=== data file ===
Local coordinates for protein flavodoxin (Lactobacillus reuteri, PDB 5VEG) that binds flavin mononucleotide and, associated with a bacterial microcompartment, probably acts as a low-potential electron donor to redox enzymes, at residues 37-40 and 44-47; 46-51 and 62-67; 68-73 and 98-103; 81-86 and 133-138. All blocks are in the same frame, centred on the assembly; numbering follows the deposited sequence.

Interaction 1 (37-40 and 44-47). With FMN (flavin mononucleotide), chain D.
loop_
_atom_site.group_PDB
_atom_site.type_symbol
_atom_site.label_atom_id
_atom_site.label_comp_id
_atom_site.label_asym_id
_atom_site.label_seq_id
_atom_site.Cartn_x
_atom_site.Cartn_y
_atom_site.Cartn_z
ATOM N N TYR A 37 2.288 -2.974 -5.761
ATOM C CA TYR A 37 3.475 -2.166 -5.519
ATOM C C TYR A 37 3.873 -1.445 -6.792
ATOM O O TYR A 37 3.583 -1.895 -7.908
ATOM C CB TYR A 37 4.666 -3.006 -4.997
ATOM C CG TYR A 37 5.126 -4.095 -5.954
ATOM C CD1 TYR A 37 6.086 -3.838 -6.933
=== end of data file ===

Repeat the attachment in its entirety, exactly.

Local coordinates for protein flavodoxin (Lactobacillus reuteri, PDB 5VEG) that binds flavin mononucleotide and, associated with a bacterial microcompartment, probably acts as a low-potential electron donor to redox enzymes, at residues 37-40 and 44-47; 46-51 and 62-67; 68-73 and 98-103; 81-86 and 133-138. All blocks are in the same frame, centred on the assembly; numbering follows the deposited sequence.

Interaction 1 (37-40 and 44-47). With FMN (flavin mononucleotide), chain D.
loop_
_atom_site.group_PDB
_atom_site.type_symbol
_atom_site.label_atom_id
_atom_site.label_comp_id
_atom_site.label_asym_id
_atom_site.label_seq_id
_atom_site.Cartn_x
_atom_site.Cartn_y
_atom_site.Cartn_z
ATOM N N TYR A 37 2.288 -2.974 -5.761
ATOM C CA TYR A 37 3.475 -2.166 -5.519
ATOM C C TYR A 37 3.873 -1.445 -6.792
ATOM O O TYR A 37 3.583 -1.895 -7.908
ATOM C CB TYR A 37 4.666 -3.006 -4.997
ATOM C CG TYR A 37 5.126 -4.095 -5.954
ATOM C CD1 TYR A 37 6.086 -3.838 -6.933